If your bottle is missing a label, the perfumes of Ybry are easy to figure out from the colors of their bottles: Femme de Paris in green. Desire du Coeur in red. Desire du Coeur in pink. Devinez in orange. Mon Ame in purple. Amour Sauvage in black.
The perfumes of the Ybry line:
The first perfume flacons for Fioret were produced in 1919 by Baccarat, and were made up of clear crystal rectangles with gilded brass caps over inner ground glass stoppers. Bottles were also made by Cristal Nancy. The bottles featured gilded labels with Art Nouveau lettering. The simple light grey boxes bore the Lalique medallions. The bottle for Chose Promise was produced by Lalique in 1924. Fioret perfumes were imported into the USA by F. Salathe & Co of New York starting in 1921.
The perfumes of the Fioret line:
The bottles for the Mÿon line were produced by Baccarat and were of the same opaque overlaid crystal technique as those classic flacons for Ybry. The perfumes often came in a stylized angular Chinese ginger jar type of flacons with an enameled brass cover and label. Original boxes are rare to find. Other Myon bottles are clear squat square shaped Baccarat crystal flacons with the same metal lids as on the ginger jar bottles. Therarest of all Myon bottles is the black crystal Art Deco flacon by Baccarat with the gilded trim, this bottle held Mille Joie from 1928.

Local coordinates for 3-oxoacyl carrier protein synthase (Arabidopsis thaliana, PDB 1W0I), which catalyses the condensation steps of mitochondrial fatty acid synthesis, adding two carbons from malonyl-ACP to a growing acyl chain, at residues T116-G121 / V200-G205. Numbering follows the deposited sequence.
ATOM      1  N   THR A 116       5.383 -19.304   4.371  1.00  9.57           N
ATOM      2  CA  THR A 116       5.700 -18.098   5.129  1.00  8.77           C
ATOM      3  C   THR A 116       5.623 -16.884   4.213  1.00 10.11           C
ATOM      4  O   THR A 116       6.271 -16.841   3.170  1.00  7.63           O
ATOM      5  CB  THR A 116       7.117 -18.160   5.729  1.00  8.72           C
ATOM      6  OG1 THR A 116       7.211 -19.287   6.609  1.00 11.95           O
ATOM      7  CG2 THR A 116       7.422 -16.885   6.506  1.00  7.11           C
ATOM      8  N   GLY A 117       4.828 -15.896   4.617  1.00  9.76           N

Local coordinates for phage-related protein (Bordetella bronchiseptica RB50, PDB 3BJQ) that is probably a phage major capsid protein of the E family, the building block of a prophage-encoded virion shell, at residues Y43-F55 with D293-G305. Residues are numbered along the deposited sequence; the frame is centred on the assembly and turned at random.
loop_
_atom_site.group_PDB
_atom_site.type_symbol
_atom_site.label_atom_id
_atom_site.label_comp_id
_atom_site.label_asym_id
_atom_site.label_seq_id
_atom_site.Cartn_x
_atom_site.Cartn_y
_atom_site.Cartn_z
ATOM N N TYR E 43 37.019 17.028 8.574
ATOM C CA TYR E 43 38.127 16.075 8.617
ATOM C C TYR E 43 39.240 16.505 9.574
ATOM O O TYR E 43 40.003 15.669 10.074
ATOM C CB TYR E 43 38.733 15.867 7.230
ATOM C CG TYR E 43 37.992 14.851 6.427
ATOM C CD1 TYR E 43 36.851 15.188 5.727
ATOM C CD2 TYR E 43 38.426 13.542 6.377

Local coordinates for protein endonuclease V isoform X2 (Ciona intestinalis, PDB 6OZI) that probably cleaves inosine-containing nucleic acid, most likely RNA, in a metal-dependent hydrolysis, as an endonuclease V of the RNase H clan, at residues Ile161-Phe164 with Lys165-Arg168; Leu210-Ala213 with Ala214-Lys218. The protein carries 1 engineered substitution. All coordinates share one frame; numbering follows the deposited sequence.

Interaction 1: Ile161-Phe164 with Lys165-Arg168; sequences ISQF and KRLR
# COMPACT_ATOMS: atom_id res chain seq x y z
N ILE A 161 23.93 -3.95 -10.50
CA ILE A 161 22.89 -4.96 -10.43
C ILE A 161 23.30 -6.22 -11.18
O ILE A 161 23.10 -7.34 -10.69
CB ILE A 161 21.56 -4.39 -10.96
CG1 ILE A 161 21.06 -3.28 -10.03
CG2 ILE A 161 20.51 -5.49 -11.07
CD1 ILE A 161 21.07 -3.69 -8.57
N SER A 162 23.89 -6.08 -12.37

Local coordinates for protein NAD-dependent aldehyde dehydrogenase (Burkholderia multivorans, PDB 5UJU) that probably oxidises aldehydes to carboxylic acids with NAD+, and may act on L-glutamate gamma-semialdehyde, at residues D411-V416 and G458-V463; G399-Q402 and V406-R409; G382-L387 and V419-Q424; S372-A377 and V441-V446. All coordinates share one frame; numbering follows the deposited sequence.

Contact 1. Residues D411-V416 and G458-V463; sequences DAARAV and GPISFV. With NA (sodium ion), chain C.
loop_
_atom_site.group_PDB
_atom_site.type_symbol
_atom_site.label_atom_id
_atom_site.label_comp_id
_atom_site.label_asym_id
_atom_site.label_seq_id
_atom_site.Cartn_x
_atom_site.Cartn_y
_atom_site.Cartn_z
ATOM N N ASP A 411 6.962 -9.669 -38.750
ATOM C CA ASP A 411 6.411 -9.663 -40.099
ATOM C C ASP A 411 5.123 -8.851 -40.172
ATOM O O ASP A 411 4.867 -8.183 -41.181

The perfumes of the very shortlived Mÿon line:
Don't forget to look for the vintage advertisements for these perfumes. They make excellent additions to your collection and can be found at reasonable prices on ebay. Some pictures used in this guide were provided by the following ebay sellers: marts onceoza missallure sweetantiques1 shicosland. Additional images courtesy of Rago Arts & Auction center, Coutau-Begarie, and Phoebus Auctions.
GOOD NEWS!! MAISON YBRY HAS BEEN OPENED ONCE AGAIN AND THEIR EXQUISITE PERFUMES ARE AVAILABLE AT THEIR WEBSITE WWW.YBRY.COM